Doménicos Theotokópoulos, born October 1, 1541, would proudly sign his paintings with his full Greek name, proud of his Greek heritage despite working in Spain. Today, the owner of that mouthful of a name is better known as El Greco, simply “The Greek” in Spanish. A whole school of art unto himself, El Greco broke all the rules of the Renaissance in creating masterpieces such as The Burial of Count Orgaz (above, from 1586-1588). The Burial is literally “orgaz”-mic in the proliferation of faces surrounding the corpse of the Count beneath the swirling heavens above them full of ethereal beings elongated with ecstacy. El Greco creates a new Last Judgment here, perhaps fulfilling his earlier wish to paint over Michelangelo’s Last Judgment during his days in Rome to “update” the doctrinal aspects of Michelangelo’s art. Thankfully, the Pope at the time denied his request. Equally thankfully, El Greco’s work has improbably survived to be appreciated again in the twentieth century.
Born in Crete, El Greco grew up surrounded by Byzantine art, imbibing the unique look of that ancient time and culture. Studying in Rome in 1570, the young El Greco spent time in the studio of Titian, developing a love-hate relationship with the masters of the Renaissance, unable to escape their influence yet aching to paint in his own style. The Disrobing of Christ (above) shows El Greco at his most Renaissance in some ways, placing a boldly colored Christ at the center of the composition. The figure at Christ’s side wears contemporary Spanish armor, however, disrupting the suspension of disbelief. The cacophony of figures reaching far back into the distance disrupts any sense of harmony as well. Whereas these aspects jarred the sensibilities of El Greco’s contemporaries, they resonated with modern artists searching for their earliest forefathers.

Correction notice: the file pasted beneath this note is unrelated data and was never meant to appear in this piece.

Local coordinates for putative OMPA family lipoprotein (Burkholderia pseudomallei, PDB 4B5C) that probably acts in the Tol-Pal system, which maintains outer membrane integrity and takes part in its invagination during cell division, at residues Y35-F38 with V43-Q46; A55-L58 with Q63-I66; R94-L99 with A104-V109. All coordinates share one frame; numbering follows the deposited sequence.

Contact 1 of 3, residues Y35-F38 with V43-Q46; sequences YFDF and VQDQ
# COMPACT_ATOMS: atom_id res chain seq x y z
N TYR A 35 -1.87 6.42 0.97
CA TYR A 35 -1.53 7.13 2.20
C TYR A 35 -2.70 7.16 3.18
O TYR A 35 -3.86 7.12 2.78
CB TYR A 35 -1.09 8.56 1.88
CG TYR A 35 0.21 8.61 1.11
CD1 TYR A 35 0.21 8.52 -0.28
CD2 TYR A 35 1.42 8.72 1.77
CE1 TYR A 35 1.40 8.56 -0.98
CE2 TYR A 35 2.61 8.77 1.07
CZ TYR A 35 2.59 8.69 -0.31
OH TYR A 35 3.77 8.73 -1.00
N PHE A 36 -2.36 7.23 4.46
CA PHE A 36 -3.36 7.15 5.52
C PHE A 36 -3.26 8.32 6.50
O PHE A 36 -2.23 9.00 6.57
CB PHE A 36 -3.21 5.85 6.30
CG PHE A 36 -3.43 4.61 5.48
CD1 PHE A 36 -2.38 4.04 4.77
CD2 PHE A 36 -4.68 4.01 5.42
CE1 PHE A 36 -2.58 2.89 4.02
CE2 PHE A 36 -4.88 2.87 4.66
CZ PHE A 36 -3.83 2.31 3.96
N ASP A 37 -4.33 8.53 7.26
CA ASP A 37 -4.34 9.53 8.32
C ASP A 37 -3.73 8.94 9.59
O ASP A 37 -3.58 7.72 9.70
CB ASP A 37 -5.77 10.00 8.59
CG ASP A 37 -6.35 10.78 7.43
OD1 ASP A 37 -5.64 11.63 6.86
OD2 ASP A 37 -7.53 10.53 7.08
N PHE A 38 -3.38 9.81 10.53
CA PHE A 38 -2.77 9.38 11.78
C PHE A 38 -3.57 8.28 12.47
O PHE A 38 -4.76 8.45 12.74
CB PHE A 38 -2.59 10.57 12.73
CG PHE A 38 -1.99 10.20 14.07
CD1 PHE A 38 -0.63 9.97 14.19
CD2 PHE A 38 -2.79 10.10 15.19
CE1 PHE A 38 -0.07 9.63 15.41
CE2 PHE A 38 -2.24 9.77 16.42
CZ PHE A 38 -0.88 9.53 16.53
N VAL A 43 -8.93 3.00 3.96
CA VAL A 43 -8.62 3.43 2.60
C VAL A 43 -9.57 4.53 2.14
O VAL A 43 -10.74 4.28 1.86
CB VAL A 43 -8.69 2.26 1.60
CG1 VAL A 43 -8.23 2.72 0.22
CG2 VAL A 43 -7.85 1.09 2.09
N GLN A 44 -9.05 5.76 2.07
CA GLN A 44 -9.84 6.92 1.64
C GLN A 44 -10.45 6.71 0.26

The Romantic era began the rediscovery of El Greco, recognizing a wild abandon in the old master. The Impressionists and Post-Impressionists became aware of El Greco and admired his free brushstrokes and inventiveness. Degas reportedly owned an El Greco. While obsessively collecting Renoir, Dr. Albert C. Barnes found time to purchase an El Greco, too. Spanish artist Ignacio Zuloaga purchased The Opening of the Fifth Seal (above, from 1608) and showed it to his friend Pablo Picasso, who adopted El Greco as a “Spanish” forefather and painted works reinterpreting El Greco in his own unique style. The German Expressionists saw El Greco’s distorted bodies stretched in spiritual exaltation and adopted them for their representations of modern living’s angst. Today, El Greco enjoys a popularity greater than ever before. “The Greek” was born well before his time, yet remains an artist of his own unique time, a combination of influences and vision so unique that it took centuries to be understood.
(BTW, The Opening of the Fifth Seal was part of my favorite art exhibition advertisement ever. While I was in London in 2004, The National Gallery of Art was showing a huge El Greco exhibit. The buses in the city were plastered with an image of The Opening of the Fifth Seal with the words “A Show of Hands… Who’s Going to El Greco?” I’m still waiting for a deodorant company to take advantage of this painting, ala Pataday and Van Gogh.)